|Unkempt, rough and tough looking members of the gang, or lynch mob, or vigilantes, or posse riders, or cow herders. They had minimal or no dialog, not much screen time, and were generally not listed in the film credits. Some would show up as a face in the crowd, portraying townspeople, barflies, deputies, wagon drivers, ranch hands, etc. We tend to recognize some of their faces, but have no clue as to their real names.|
Lots of name variations:
Fox O. Callahan
Some B western performers performed on the rodeo circuit prior to Hollywood, and names that come to mind include Yakima Canutt, Frank McCarroll and Chick Hannon. Another was Maxwell Joseph Holcomb, the subject of this profile.
He was born in South Dakota in January, 1900. Background information on him is sparse, and following is my summary based on available information.
Around 1930, Maxwell Joseph Holcomb was "Max Callahan" and one of the rodeo performers appearing in the dreadful Tom Keene PARDON MY GUN (RKO, 1930). In the early 1930s, professional rodeo performer Max did another name change to "Fox O'Callahan". And from 1930s and 1940s newspaper clippings, Fox O'Callahan won some events and was an officer in the RCA (Rodeo Cowboys Association). He also settled down in the Newhall, California area.
His sporadic film work spanned many decades and he did appear in silents. The earliest tradepaper mention that I found was in the January 30, 1926 issue of Motion Picture News - Max Holcomb was in the cast of Bob Custer's BEYOND THE ROCKIES (FBO, 1926).
The bulk of his movie work begins in the early 1940s when he was over forty years of age. Perhaps the quantity of rodeos had been negatively impacted during the World War II years. Or Holcomb decided that he could eliminate lots of travel, lots of bruises, and make a decent living in B westerns as a stunt man as well as playing uncredited roles as a henchman, townsman, barfly, posse rider, stage driver, etc. He was still active in films - as well as television programs - into the mid 1960s.
He did a hitch in the U. S. Army circa 1918-1919. In the 1930 census, he and first wife Eva Blanche McCoy are in Los Angeles and Maxwell's occupation is "Actor - Motion Pictures". Unsure what happened to Eva, but Maxwell marries Sybeal Oralee Albertson in 1938 in Utah.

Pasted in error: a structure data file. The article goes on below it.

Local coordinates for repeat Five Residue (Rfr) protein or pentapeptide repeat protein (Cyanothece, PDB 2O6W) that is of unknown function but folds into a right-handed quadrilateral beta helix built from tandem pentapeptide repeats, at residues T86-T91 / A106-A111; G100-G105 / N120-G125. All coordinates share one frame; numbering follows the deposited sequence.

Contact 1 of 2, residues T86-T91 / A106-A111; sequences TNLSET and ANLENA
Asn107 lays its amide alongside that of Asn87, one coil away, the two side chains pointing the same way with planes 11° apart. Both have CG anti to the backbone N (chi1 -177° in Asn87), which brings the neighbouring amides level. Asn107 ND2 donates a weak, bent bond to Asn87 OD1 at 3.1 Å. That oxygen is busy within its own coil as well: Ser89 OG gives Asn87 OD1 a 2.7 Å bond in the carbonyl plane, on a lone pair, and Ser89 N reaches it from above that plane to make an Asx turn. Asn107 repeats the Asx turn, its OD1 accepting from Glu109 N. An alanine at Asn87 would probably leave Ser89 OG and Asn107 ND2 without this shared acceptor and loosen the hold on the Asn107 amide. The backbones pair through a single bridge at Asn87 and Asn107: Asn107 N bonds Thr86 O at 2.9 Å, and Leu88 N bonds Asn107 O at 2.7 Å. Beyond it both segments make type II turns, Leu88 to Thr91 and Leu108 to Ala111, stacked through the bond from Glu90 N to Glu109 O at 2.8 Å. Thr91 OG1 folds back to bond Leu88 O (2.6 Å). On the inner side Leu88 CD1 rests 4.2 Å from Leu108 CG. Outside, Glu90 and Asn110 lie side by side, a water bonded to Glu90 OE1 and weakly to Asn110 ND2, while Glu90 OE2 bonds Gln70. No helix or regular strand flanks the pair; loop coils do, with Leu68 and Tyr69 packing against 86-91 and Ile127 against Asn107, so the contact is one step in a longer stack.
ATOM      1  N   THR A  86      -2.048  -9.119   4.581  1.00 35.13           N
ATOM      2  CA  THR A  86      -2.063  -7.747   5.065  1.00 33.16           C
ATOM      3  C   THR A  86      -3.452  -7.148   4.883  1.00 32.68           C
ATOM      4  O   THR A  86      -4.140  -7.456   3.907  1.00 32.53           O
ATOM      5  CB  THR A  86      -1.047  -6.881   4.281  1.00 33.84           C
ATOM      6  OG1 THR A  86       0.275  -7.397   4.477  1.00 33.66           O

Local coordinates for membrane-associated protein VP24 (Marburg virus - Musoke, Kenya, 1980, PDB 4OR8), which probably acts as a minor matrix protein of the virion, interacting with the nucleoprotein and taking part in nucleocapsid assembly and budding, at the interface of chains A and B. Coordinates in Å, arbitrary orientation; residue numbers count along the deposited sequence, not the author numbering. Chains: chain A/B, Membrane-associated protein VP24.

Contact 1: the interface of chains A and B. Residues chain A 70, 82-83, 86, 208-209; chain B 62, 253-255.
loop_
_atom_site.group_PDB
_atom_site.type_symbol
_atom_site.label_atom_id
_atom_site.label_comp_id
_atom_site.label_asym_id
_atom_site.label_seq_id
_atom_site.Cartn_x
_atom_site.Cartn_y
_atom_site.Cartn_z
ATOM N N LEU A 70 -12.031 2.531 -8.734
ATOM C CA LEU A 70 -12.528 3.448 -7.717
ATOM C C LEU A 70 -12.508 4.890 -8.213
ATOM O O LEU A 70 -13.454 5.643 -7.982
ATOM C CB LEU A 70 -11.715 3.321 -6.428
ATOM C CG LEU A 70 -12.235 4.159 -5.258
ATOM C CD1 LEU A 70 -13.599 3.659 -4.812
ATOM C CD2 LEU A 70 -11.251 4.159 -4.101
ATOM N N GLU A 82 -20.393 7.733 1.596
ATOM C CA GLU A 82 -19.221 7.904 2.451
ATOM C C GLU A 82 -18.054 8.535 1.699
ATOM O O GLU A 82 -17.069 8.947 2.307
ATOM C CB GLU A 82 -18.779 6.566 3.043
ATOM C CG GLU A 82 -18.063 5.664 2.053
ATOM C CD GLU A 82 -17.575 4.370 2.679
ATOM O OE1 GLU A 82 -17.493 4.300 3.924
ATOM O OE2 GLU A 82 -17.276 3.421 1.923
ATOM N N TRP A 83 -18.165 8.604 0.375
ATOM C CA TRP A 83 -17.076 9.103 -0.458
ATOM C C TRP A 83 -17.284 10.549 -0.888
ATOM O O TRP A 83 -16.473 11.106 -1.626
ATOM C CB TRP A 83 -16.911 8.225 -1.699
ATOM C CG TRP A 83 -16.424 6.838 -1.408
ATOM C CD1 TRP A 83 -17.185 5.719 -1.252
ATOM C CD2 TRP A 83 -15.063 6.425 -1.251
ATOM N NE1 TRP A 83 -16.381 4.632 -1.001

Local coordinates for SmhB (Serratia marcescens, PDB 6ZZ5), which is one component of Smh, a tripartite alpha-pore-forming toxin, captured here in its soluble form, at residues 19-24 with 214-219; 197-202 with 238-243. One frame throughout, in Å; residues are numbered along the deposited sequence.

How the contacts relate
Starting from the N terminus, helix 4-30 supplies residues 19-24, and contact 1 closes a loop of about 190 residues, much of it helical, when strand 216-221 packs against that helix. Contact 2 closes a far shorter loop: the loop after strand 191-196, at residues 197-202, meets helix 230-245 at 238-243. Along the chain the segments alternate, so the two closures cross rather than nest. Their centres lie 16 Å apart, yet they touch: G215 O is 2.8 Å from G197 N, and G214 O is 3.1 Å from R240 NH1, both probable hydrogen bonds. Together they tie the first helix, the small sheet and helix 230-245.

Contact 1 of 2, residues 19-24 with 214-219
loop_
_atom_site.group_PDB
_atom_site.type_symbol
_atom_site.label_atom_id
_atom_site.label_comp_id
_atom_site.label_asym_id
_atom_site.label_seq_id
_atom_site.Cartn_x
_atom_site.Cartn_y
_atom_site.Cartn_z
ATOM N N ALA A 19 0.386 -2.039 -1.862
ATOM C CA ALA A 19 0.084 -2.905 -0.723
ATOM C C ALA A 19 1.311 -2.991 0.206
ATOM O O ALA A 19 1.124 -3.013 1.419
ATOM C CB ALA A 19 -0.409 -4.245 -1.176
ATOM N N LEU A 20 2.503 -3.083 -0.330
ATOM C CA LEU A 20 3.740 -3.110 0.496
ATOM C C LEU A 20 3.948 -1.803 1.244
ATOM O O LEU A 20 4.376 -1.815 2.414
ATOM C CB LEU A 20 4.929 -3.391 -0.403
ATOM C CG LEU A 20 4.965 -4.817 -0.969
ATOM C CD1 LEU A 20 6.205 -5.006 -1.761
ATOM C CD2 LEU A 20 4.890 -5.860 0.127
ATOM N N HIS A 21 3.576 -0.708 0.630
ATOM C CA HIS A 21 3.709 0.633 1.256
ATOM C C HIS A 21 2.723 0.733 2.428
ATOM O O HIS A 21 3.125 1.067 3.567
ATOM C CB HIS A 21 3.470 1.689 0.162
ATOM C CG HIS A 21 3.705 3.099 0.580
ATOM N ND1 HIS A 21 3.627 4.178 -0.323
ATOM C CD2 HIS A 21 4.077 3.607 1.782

He's a "Calf Roper-Rodeo" in the 1940 census, and in the rodeo business in several 1940s Newhall, Los Angeles county voter registrations. This leads me to believe that he considered rodeoing as his primary occupation and movie roles were to supplement his income.
Les Adams has him pegged in about ninety oaters.
The SCVHistory.com website (Santa Clarita Valley) has a 2006 article by Linda Tarnoff about noted rodeo performer Phil Rawlins and Fox O'Callahan is praised. An excerpt follows and the link to the full article is further down on this webpage:
Phil Rawlins "... learned about the Canyon from local Newhall pioneer Fox O'Callahan, a famous rodeo cowboy who also worked in the motion picture business. To this day, Phil maintains that Fox should have a star on Newhall's Western Walk of Stars. It was from Fox that he purchased 10 acres behind his current home ..."
Sources have several variations of Holcomb's rodeo and movie name - there's Fox O'Callahan, Fox Callahan, more. However, it appears that "Fox O'Callahan" was the name chosen by Holcomb ... and "Fox O'Callahan" is the name most often mentioned in rodeo clippings in newspapers.
(Courtesy of Les Adams)
Although some of the data may be incomplete or inaccurate, the Internet Movie Database (IMDb) has information on Callahan: http://www.imdb.com/name/nm0130192
The SCVHistory.com website (Santa Clarita Valley) has that 2006 article by Linda Tarnoff about noted rodeo performer Phil Rawlins and Fox O'Callahan is mentioned: http://www.scvhistory.com/scvhistory/pcpoa1206-philrawlins.htm
(Courtesy of Les Adams)
|Wasn't he called "Foxy"?|
Newspaper clippings have him as Fox O'Callahan ... never "Foxy" O'Callahan.
Les Adams had a copy of Dell's Summer, 1950 Western Stars comic book, and there's an article and several photos about Allan 'Rocky' Lane, his ranch, and Foxy O'Callahan helpin' with the chores. One of the images is shown on the left.
Perhaps he was called "Foxy" by his close friends.
(Courtesy of Minard Coons)
Above - production still from the first Trail Blazers' adventure, WILD HORSE STAMPEDE (Monogram, 1943) with Ken Maynard and Hoot Gibson. Brains heavy Ian Keith is on the right in the suit. Lots of faces in this photo, and below is a crop/blowup:
L to R are Ken Maynard, three unidentified players, Bob Baker, Reed Howes (mustache), and Hoot Gibson. Looks like onetime child star Buzz Barton in the background with hands in the air.
L to R are unidentified player, Tex Palmer, Tom London, and Ian Keith. On the stairs is Fox O'Callahan.